A member of the University of Notre Dame political science faculty since 2012, Patrick Deneen is the David A. Potenziani Memorial Associate Professor of Constitutional Studies. He teaches and writes about the history of political thought, American political thought, religion and politics, and literature and politics. Books he has published on these subjects include “The Odyssey of Political Theory,” “Democratic Faith,” “Democracy’s Literature,” “The Democratic Soul” and “Redeeming Democracy in America.” We asked him a few questions about Catholic social teaching in American politics.
This summer the 2016 Notre Dame Shakespeare Festival is continuing its celebration of the 400th anniversary of William Shakespeare’s death with numerous theatrical events.
Shakespearean actors of all ages from throughout the Michiana area will take the Washington Hall stage for performances of “ShakeScenes” at 2 p.m. July 16 (Saturday) and July 17 (Sunday). A unique collection of scenes inspired by the works of Shakespeare and performed by community members and area school students, “ShakeScenes” will include performances by members of the Robinson Community Learning Center Shakespeare Company, the Good Shepherd Shakes of the Good Shepherd Montessori School, and the Harter Heights Players.
Christina Wolbrecht, associate professor of political science, C. Robert and Margaret Hanley Family Director of the Notre Dame Washington Program and director of the Rooney Center for the Study of American Democracy at the University of Notre Dame, teaches and writes about American politics, political parties, women and politics and American political development. Now at work on a study of the first 100 years of women as voters in American politics, she is co-author, with J. Kevin Corder, of the recently published book “Counting Women’s Ballots: Female Voters from Suffrage through the New Deal.”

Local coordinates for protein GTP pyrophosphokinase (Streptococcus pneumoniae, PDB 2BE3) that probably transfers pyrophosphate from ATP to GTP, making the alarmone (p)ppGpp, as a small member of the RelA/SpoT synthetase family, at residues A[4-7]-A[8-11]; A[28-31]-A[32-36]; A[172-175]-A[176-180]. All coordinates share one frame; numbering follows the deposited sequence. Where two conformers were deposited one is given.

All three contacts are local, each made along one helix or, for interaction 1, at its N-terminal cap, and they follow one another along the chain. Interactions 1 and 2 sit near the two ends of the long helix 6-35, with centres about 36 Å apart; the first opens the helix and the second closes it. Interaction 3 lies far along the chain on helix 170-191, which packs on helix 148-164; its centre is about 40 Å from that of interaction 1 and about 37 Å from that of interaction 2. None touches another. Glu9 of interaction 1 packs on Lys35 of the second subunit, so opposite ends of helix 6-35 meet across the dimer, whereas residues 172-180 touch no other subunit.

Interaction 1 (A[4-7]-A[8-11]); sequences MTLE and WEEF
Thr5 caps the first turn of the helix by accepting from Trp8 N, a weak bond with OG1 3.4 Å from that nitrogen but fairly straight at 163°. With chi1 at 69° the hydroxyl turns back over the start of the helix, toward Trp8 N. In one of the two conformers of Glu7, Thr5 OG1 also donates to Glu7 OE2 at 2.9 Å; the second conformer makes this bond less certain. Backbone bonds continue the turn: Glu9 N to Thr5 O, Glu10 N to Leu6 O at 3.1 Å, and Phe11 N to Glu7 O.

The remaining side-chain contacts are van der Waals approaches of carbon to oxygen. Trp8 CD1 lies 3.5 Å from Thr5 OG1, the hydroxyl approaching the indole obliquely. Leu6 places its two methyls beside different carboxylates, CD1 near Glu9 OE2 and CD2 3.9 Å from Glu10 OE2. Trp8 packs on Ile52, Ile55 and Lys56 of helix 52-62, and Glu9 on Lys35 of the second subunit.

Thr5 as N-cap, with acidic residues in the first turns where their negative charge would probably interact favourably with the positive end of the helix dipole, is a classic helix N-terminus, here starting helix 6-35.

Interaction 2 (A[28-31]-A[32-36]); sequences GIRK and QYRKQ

Describing the Michiana region’s recent winning bid in the Indiana Regional Cities Initiative competition as “clearly a team victory,” University of Notre Dame president Rev. John I. Jenkins, C.S.C., told a gathering of 250 community leaders at the President’s Community Leaders Breakfast Monday morning (June 6) at the University’s Morris Inn that it “epitomized our exciting collaborative engagement over the last year.”
The University and the Biblioteca Apostolica Vaticana, or Vatican Library, formalized a unique agreement of collaboration and exchange in a ceremony Monday (May 9) in the Hesburgh Room of the Morris Inn, where Notre Dame president Rev. John I. Jenkins, C.S.C., and Archbishop Jean-Louis Bruguès, O.P., archivist and librarian of the Holy Roman Church, together signed a memorandum of understanding.